The Shack: Self-Published to 15 Million Copies Sold

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The Shack: Self-Published to 15 Million Copies Sold

Many people know that The Shack by William Paul Young is an amazing read, but few realize the book has a history that is nearly as dramatic.

Young was a Portland, Oregon salesman who began writing his tale in 2005 at the urging of his wife, Kim. It took him about four months to complete the first draft of his novel.

What did he do then? He photocopied 15 copies, which he gave away as Christmas presents that year. For most such books that would have been the end of the line. Normally, people put such gifts on a shelf to gather dust.

Something unusual happened, however. Young got emails from people he didn’t know telling him they loved the book.  Friends had given copies to others, and it became viral.

Young was shocked at the response he received. At that point he enlisted the help of clergyman Wayne Jacobson, who loved the book.  Jacobson, along with friend Brad Cummings, rewrote the book with Young’s permission, and the duo sent it off to publishers. It was soundly rejected. Mainstream publishers found it too Christian and Christian publishers found the plot too theologically flaky.

Jacobson and Cummings decided to publish the book themselves, again with the involvement of Young. They created a publishing company called Windblown Media and turned a $15,000 investment into millions of dollars in sales.

They sold the first 1,000 copies from their web site, and it took four months to run through their initial printing of 11,000 copies. They ordered 22,000 more copies, and they were gone in 60 days.  A third printing of 33,000 sold out in only 30 days. The company only spent about $250 on advertising; the rest of the sales came through word of mouth.

Windblown Media sold 3.8 million copies, and in June, 2008 the huge Hachette Book Group took over distribution.  Today, there are 15 million copies and sales show no sign of abating. Update: As of 2017, sales exceed 22 million copies according to some sources. Sales have been steady over recent years but received a boost by the 2017 film adaptation with Sam Worthington portraying Mack, Octavia Spencer as Papa, and Tim McGraw as Willie.

This is a tremendous Christian self-publishing success, but it did not come without problems.  Young, Jacobson and Cummings sealed their deal with a handshake, and later some inexact legal documents, and now they are embroiled in lawsuits over the division of funds.  Nevertheless, these men were present at a Christian self-publishing miracle, one that brings hope to many Christian authors.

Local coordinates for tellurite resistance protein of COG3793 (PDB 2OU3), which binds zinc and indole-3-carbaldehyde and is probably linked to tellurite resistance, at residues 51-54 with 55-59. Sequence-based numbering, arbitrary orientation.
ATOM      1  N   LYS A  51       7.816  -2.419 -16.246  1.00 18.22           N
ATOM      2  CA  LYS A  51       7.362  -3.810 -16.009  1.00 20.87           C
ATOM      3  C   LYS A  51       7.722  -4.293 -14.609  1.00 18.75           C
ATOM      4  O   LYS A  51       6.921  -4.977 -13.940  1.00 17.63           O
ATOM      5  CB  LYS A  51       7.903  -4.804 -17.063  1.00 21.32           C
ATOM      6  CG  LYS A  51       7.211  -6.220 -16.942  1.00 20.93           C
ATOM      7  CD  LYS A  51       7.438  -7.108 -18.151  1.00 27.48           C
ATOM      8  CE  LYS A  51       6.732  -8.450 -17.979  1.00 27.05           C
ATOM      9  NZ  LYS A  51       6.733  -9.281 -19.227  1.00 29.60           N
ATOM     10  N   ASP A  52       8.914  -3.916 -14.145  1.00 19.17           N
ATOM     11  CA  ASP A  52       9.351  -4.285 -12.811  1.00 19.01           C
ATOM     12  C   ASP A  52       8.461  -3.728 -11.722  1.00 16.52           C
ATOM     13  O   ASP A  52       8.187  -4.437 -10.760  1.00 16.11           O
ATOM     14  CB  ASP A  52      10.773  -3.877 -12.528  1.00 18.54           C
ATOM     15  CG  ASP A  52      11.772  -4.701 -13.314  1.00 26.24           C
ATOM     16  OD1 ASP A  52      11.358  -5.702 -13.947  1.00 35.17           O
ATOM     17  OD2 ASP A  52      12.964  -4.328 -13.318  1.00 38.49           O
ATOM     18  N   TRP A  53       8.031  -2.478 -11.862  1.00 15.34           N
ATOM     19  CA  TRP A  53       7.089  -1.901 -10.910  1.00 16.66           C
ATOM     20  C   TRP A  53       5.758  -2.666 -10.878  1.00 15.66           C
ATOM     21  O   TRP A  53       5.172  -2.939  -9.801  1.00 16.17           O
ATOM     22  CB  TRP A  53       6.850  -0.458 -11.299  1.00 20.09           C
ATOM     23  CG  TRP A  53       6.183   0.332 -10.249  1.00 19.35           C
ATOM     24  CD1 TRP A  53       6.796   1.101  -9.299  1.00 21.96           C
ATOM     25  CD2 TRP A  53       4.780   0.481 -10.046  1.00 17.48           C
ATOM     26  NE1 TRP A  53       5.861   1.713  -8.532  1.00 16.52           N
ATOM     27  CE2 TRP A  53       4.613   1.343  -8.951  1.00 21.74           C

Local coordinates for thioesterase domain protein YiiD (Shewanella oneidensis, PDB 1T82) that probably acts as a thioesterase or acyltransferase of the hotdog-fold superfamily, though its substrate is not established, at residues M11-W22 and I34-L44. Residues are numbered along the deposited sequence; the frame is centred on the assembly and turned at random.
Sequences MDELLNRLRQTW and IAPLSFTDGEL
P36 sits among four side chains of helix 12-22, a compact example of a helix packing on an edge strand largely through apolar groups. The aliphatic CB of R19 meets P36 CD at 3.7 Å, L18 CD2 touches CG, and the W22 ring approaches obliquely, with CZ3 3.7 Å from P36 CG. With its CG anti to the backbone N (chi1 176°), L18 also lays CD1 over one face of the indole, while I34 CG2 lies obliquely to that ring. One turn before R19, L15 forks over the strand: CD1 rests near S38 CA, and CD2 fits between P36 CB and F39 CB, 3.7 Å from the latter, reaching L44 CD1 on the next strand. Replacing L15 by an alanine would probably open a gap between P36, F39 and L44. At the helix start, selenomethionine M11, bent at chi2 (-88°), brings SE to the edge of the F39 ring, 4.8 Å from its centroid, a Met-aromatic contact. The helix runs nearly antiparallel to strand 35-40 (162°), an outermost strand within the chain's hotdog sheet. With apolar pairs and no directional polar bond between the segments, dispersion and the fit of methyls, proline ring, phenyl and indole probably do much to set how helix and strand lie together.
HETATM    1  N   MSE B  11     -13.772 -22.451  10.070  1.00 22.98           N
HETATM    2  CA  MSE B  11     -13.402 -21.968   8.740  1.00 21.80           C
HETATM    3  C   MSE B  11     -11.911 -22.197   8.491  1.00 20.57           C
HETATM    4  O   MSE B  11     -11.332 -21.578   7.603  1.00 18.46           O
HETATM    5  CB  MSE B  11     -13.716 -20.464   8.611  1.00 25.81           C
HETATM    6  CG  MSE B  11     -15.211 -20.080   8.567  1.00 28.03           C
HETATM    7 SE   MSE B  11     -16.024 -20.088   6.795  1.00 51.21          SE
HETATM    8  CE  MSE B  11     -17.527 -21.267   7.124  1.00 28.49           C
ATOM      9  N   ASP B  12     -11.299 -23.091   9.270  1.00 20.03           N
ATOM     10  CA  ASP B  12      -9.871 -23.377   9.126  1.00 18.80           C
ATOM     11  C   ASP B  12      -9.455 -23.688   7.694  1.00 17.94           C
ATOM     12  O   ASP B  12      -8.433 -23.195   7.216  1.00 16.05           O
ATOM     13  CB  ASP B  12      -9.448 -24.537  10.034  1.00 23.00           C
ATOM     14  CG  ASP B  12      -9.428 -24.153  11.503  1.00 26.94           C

Published on: Jan 20, 2011 


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6 Responses

  1. NB says:

    wow katie, you don’t sound very christian with all that judementality going on sister

  2. starsword says:

    I was overjoyed at the Shack and since reading it decided WE NEED MORE SHACK! But since it doesn’t seem like he’s going to be making any more, I’ve decided to take a try — Spiritual Fiction as an exploration is incredibly theraputic and invigorating, even spiritually feeding when coupled with regular Bible Word intake. The sky is not the limit when it comes to the spirit world, and we have the Bible as our base from which to launch off of!

  3. Yolanda says:

    I have read the book The Shack and found it one of the best book I have ever read. I have studied the Bible for forty years. When I say studied I mean it. Useing Lexicons, Interlinears, Concordances and many other helps. After reading The Shack I realized what salvation meant. What Jesus did for us is Huge! Not many people get it. I had a hard time at first also, when I got into the middle when he went back to the shack I had to stop and go to the end once I did that I could read it in its entirety. I am a bible student not a church goer maybe that is the difference. I am not led by useless tradition but am very happy with my new found knowledge of salvation. John 3:16 says it all even thought this is what main line churches has been teaching for years, to bad they don’t believe it. They always teach it with a big BUT.

  4. Rob says:

    I think hardcore Christians are missing the point. Take the message for what it’s worth; don’t criticize based on your personal view of the Bible or Christianity, or how you THINK everyone else should believe. If the message overall is a positive one, then GREAT JOB on the book! I’m not a Christian but I read the book and thoroughly enjoyed it because of the story and the message.

  5. Shawn says:

    Amen Sister!
    THIS BOOK IS NOT CHRISITAN! At best it’s Liberal Christianity; at worst it’s heresy. To say that Messiah doesn’t care how you refer to Him (as Budha, Mohammed, etc) is blasphemy. Jesus is the only way and the way is narrow. The “success” of this book just show’s the lack of leadership in Christian churches and a lack of personal relationship with Jesus by the believer. To say nothing of discernment!

  6. Katie says:

    “The Shack” has so many things that are flatly unbiblical and offensive to me as a believer that I don’t even know where to start. I believe it may be a trap for some weak Christians, or potential believers to lap up this warm and fuzzy vision of the trinity. Use discernment when you read this book, and you’ll quit grouping it in with Christian fiction.

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